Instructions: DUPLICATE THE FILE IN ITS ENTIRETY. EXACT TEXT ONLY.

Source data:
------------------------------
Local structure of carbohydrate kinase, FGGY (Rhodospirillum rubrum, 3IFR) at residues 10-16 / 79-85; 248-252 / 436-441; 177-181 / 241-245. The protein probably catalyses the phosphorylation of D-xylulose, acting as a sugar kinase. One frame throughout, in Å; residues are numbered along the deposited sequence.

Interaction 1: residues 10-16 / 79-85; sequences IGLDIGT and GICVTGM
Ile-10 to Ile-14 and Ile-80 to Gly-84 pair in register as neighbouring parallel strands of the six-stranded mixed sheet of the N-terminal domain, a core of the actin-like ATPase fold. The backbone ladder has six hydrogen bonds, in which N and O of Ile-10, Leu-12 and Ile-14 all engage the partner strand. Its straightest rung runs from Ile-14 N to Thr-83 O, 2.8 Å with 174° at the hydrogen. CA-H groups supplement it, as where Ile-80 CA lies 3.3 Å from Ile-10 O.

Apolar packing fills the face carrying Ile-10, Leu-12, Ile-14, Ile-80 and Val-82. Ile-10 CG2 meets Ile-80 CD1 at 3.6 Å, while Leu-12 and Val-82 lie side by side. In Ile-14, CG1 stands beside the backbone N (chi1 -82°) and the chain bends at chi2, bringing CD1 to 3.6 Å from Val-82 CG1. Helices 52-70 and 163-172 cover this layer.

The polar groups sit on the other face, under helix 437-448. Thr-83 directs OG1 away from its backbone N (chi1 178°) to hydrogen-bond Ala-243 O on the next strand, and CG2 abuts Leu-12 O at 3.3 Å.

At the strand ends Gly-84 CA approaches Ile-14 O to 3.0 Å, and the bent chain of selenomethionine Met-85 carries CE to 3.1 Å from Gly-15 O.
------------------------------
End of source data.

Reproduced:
Local structure of carbohydrate kinase, FGGY (Rhodospirillum rubrum, 3IFR) at residues 10-16 / 79-85; 248-252 / 436-441; 177-181 / 241-245. The protein probably catalyses the phosphorylation of D-xylulose, acting as a sugar kinase. One frame throughout, in Å; residues are numbered along the deposited sequence.

Interaction 1: residues 10-16 / 79-85; sequences IGLDIGT and GICVTGM
Ile-10 to Ile-14 and Ile-80 to Gly-84 pair in register as neighbouring parallel strands of the six-stranded mixed sheet of the N-terminal domain, a core of the actin-like ATPase fold. The backbone ladder has six hydrogen bonds, in which N and O of Ile-10, Leu-12 and Ile-14 all engage the partner strand. Its straightest rung runs from Ile-14 N to Thr-83 O, 2.8 Å with 174° at the hydrogen. CA-H groups supplement it, as where Ile-80 CA lies 3.3 Å from Ile-10 O.

Apolar packing fills the face carrying Ile-10, Leu-12, Ile-14, Ile-80 and Val-82. Ile-10 CG2 meets Ile-80 CD1 at 3.6 Å, while Leu-12 and Val-82 lie side by side. In Ile-14, CG1 stands beside the backbone N (chi1 -82°) and the chain bends at chi2, bringing CD1 to 3.6 Å from Val-82 CG1. Helices 52-70 and 163-172 cover this layer.

The polar groups sit on the other face, under helix 437-448. Thr-83 directs OG1 away from its backbone N (chi1 178°) to hydrogen-bond Ala-243 O on the next strand, and CG2 abuts Leu-12 O at 3.3 Å.

At the strand ends Gly-84 CA approaches Ile-14 O to 3.0 Å, and the bent chain of selenomethionine Met-85 carries CE to 3.1 Å from Gly-15 O.